And here's the catch- there are 3 people on the floor this time of day. It's all that is necessary to meet the forecast sales volume, but not enough to allow for two people to be completely monopolized into a role of about half a barista. Also, this leaves no one to take care of our cafe customers in a timely manner or restock and do prep for future customers. Our store is a very, very small store with a large sales volume, so just-in-time inventory and carefully laid out production areas are the only way we can meet demand.
So how this would be visualized...
Just call someone in, you say? Sure, we'll just get one of the high schoolers to leave their AP Chem class to come make sure you get your little drink. Or we'll have the mom bring her 3 month old baby in a Boba wrap under her apron. Or the barista working 3+ jobs to keep their head afloat can leave their other job. Or the grad student who asked off in order to finish his final paper. Or the one who is meeting with a new client or potential retailer for her business. They live at the store, anyway. They live only to serve...
Okay, I'll cut back on the snark...
Here's the thing, as a grad student also desperately trying to break into freelance work, I cover shifts and stay late or come in early way more than I know I should. I often sacrifice my best interest to ensure Starbucks in Trussville is well staffed for nurturing the human spirit and ready to host a warm atmosphere. This isn't a completely unique approach of mine by any means- my partners all jump to help as much as they can, often putting things like school, sleep, family, church, significant others, and health on the back burner. (I've left a date before to respond to an SOS... I'm lucky that didn't end things.) At the other establishments I've worked at, this has been the case to an extent- they didn't care as much about our customers or store performance, but they cared about their coworkers. Its miserable to be understaffed, whether someone calls in or the forecast was missing information or an unforeseen tragedy strikes. If you have never worked in this industry before, or you couldn't stick it out beyond a few weeks, you will never understand how deep it cuts when an unsatisfied customer implies you are lazy, incompetent, uncaring. How do you feel when you pour your heart (and sweat, blood, and tears) into your work only to have outside forces trample it and then you're berated as inferior? Okay, now imagine this happening repetitively- I'm talking every few minutes. If you can't imagine it, you see my point- you don't know what it's like to be in our no-slip shoes. If you can, you see my point- kindness will get you caffeinated with world-class service and smiles.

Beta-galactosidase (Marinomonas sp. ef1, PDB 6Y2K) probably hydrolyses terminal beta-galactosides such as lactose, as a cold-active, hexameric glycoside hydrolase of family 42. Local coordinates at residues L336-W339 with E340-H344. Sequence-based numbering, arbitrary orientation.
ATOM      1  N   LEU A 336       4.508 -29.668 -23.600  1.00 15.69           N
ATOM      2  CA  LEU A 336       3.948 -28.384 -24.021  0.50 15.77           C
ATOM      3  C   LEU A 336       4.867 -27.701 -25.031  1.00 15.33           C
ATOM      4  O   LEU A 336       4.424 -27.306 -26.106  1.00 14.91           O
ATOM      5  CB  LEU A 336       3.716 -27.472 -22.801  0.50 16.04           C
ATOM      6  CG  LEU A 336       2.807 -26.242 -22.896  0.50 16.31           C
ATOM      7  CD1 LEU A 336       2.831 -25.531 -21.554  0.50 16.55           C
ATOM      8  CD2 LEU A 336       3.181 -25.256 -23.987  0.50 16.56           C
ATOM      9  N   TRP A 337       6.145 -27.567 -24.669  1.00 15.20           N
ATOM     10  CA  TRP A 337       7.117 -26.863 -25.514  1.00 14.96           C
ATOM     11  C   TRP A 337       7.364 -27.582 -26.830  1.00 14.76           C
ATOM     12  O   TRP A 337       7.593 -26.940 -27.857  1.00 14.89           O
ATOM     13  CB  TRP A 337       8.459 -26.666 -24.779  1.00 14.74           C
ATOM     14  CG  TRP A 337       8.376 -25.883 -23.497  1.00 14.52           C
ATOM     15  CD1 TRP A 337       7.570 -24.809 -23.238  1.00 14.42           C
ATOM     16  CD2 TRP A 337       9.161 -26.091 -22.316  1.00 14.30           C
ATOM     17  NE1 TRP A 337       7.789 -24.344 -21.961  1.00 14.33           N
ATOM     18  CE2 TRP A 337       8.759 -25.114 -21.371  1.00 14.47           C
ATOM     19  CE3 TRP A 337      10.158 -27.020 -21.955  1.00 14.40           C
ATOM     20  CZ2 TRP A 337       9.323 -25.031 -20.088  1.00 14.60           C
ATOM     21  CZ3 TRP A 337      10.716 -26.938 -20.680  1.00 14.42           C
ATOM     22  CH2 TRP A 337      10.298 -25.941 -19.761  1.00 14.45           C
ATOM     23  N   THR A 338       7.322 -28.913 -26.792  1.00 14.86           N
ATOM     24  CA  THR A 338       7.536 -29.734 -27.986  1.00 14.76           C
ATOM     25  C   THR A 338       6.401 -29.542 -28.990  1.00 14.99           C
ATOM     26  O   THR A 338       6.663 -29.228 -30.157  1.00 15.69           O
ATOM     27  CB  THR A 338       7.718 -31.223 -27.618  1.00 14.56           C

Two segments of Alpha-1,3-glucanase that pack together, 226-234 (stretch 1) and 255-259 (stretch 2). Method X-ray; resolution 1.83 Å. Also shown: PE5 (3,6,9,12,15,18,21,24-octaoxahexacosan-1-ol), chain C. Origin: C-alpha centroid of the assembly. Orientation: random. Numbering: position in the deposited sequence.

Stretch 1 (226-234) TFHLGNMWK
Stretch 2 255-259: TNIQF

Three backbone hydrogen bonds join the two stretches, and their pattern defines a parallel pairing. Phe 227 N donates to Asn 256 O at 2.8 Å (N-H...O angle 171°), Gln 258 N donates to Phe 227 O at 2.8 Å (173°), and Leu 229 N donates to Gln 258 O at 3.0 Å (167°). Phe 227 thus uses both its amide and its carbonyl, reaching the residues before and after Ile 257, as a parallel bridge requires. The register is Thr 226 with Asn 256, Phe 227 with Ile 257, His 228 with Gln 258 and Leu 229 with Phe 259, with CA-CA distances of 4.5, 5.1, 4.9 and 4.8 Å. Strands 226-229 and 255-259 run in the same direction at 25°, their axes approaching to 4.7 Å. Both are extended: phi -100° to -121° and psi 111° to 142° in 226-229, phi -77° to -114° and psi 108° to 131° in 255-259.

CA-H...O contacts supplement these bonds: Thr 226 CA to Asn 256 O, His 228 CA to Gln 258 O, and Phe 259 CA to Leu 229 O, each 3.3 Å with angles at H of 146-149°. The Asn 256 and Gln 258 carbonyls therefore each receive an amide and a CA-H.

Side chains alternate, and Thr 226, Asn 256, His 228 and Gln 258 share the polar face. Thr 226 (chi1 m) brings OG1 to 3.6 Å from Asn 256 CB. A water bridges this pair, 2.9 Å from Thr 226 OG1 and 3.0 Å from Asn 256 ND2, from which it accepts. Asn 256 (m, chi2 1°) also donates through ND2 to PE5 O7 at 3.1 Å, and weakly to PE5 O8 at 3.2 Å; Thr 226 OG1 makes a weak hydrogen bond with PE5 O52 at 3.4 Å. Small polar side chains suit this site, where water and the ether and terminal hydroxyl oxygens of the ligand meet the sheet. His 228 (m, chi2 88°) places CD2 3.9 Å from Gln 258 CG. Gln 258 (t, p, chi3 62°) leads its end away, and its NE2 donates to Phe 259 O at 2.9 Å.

Again in reference to my last post, I get past these blood boiling moments only because of the abundance of brief inspired moments I get to co-create with such a beautiful variety of humans on their way to do so many great things. The customers who get it are the ones who treat placing and receiving their order as a respectful business transaction with a valuable individual with ambitions- excuse me for getting cheesy and philosophical, but they're the ones who sonder as I sonder. They look through the drive thru window and see a student, a parent, an artist, an aspiring entrepreneur, a skilled craftsman... even if they don't know a single thing about me, they know I matter and I know they matter. Even if they order a Frappé instead of Frappuccino. Or our drive thru gets slowed down while we remake that french vanilla cappuccino into a latte when they learn a bit about espresso beverages. Or they add 2 drinks and a sandwich to their order at the window. Or it takes 30 seconds just to read all the modifications to their mobile order drink. But just like the little child that so sweetly asks for that second story book during bedtime when your eyes are already fluttering and body exhausted, it's hard, but you know that enthusiasm and trust just makes your heart go thump-thump. The look of pure joy when I hand that #PSL to the sweet little old lady who got confused in my drive thru and ordered at the window more than makes up for any inconvenience. I wish I could break the laws of physics and develop super powers and grow a third (maybe fourth) arm and move mountains for my customers. But none of that would validate our right to dignity more than our sheer existence already does.
Even those arrogant jerks matter and I will continue to attempt to kill them with kindness until they one day do respond in kind. I'm choosing to believe that the lady who triggered my tearful, wall-hitting tantrum does not intend to be so cruel. I'm choosing to recognize her value in spite of my disappointment so that I can treat her with the dignity and respect she deserves. I ask that she, and everyone, does the same for the customer service professionals she encounters.
(formerly "Bare Barista Threads" and "Memoirs of a Pizza Girl")
With a year of delivering pizza, two and a half years as a barista, and some more time in the trenches, I have plenty of stories, thoughts, and musings. The days that threatened to break me all the while built me. I want to help others in my profession view their work as an opportunity, too. This is my soap box.